Arbitrage is a trading strategy that involves buying assets in one market or an exchange, and selling them in another for a higher price, profiting from the price difference.[8]


Traders constantly monitor multiple exchanges to identify instances where the price of a particular cryptocurrency differs significantly between platforms. Once an arbitrage opportunity is detected, the trader buys the at a lower price on one exchange and simultaneously sells it at a higher price on another exchange. The aim is to complete both transactions as quickly as possible to lock in the price difference. The difference between the buying and selling prices, minus transaction costs and , constitutes the profit generated from the arbitrage trade.[1]

Given the speed required for successful arbitrage trading, many traders employ automated trading bots or algorithms that are programmed to identify and execute arbitrage opportunities instantly.[6]

Forms and Strategies

Spatial Arbitrage

It is also called Cryptocurrency Arbitrage. Exploiting price differences for the same asset in different geographical locations, such as cities or countries, due to transportation costs or local supply-demand imbalances.[3]


Let CryptoX, is trading at different levels on these two exchanges.

  • Exchange A: CryptoX is priced at $10,000.
  • Exchange B: CryptoX is priced at $10,500.

In this scenario, there is an arbitrage opportunity for traders to profit from the price difference between the two exchanges.

Temporal Arbitrage

It is also called Convergence Arbitrage. Taking advantage of price discrepancies that occur over time, particularly in futures and spot markets.


Let CoinX trading on both the spot market and the futures market.

  • Spot Market: CoinX is currently trading at $50.
  • Futures Market: The one-month futures contract for CoinX is priced at $55.

This creates a scenario where there's a price difference between the current spot price and the price of the one-month futures contract.

Statistical Arbitrage

Utilizing statistical models to identify and capitalize on price relationships between correlated assets, aiming for convergence to the mean.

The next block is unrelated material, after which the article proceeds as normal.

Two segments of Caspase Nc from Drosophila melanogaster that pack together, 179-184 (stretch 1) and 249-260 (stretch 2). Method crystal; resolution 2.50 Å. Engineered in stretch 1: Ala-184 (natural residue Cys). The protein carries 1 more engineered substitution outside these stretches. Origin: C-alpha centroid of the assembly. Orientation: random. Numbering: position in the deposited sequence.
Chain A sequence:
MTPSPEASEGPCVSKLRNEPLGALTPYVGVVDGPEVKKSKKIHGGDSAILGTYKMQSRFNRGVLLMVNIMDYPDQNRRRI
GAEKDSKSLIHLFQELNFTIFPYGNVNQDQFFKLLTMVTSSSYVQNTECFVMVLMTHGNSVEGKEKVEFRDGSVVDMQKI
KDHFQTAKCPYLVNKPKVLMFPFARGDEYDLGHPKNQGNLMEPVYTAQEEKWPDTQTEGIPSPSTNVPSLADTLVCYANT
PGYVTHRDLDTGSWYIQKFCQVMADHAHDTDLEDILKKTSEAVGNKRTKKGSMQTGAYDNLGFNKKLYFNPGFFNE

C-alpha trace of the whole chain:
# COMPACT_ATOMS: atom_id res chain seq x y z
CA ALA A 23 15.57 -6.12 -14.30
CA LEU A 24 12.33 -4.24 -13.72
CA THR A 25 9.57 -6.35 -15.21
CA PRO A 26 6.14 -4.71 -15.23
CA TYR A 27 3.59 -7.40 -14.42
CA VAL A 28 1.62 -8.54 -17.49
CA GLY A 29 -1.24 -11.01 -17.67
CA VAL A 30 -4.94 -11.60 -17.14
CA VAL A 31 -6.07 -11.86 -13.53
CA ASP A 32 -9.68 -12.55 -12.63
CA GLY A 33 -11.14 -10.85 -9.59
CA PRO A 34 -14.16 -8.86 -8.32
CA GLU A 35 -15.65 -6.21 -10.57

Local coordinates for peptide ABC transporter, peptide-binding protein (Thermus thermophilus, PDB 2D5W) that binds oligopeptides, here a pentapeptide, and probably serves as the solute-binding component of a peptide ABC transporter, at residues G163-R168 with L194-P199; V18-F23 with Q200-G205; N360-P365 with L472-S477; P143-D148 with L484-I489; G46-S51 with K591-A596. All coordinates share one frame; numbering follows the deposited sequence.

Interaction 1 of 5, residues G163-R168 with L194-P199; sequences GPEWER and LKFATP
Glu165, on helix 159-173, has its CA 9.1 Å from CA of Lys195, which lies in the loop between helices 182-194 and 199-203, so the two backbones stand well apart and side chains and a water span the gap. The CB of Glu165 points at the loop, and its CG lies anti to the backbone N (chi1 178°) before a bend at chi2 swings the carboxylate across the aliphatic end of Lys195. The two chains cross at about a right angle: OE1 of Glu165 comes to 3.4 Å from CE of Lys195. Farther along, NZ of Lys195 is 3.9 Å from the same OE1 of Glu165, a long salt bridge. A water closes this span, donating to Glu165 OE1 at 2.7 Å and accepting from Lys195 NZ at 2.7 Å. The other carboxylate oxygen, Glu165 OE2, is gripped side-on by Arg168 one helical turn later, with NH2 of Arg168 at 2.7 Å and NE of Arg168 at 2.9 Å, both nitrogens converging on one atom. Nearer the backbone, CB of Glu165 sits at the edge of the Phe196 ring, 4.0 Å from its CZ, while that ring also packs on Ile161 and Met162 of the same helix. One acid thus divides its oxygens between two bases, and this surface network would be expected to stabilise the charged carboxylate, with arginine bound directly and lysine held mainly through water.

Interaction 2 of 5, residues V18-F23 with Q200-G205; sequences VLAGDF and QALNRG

Let two highly correlated , CryptoA and CryptoB are

  • CryptoA: Priced at $200.
  • CryptoB: Priced at $210.

Historical analysis of the particular cryptos reveals the price ratio between CryptoA and CryptoB tends to remain relatively stable over time. Assume that historically, the average ratio has been 0.95 (CryptoA's price divided by CryptoB's price). However, if the current ratio of the two cryptocurrencies is 0.90, it suggests a potential deviation from the historical average. If the historical price ratio of 0.95 is re-established, CryptoA's price would ideally rise relative to CryptoB's price, potentially resulting in profits for the trader.

Risk Arbitrage

It is also called Merger Arbitrage. Profiting from price inconsistencies during mergers, acquisitions, or other corporate events where the target company's stock price differs from the acquisition offer.


Consider two tokens "TokenX" and "TokenY."

  • TokenX: Currently trading at $100.
  • TokenY: An acquiring company offers to buy TokenX at a price of $120 per token.

This scenario presents a risk arbitrage opportunity, assuming that the acquisition offer is likely to be completed and that the market has not fully priced in the acquisition price.

Triangular Arbitrage

The traders take advantage of price discrepancies among three different in various pairs.


The arbitrageurs might trade for ETH, for XRP, and back to BTC, aiming to profit from the imbalances between the three.[2]


Market Volatility

The market is highly volatile, which can lead to sudden price swings that affect the profitability of arbitrage trades.

Transaction Fees

Fees for trading, transferring funds between exchanges, and withdrawing can impact potential profits.

Exchange Policies

Different exchanges have varying withdrawal limits, trading fees, and verification processes that traders must consider.[7]

Network Congestion

High network activity can lead to delays in transferring between exchanges, affecting the execution of arbitrage strategies.

Regulatory Landscape

regulations vary by jurisdiction, which can impact the feasibility of cross-border arbitrage. As of August 27, 2022, different bills have been proposed in U.S. Congress to make the regulation of cryptocurrencies consistent.[4]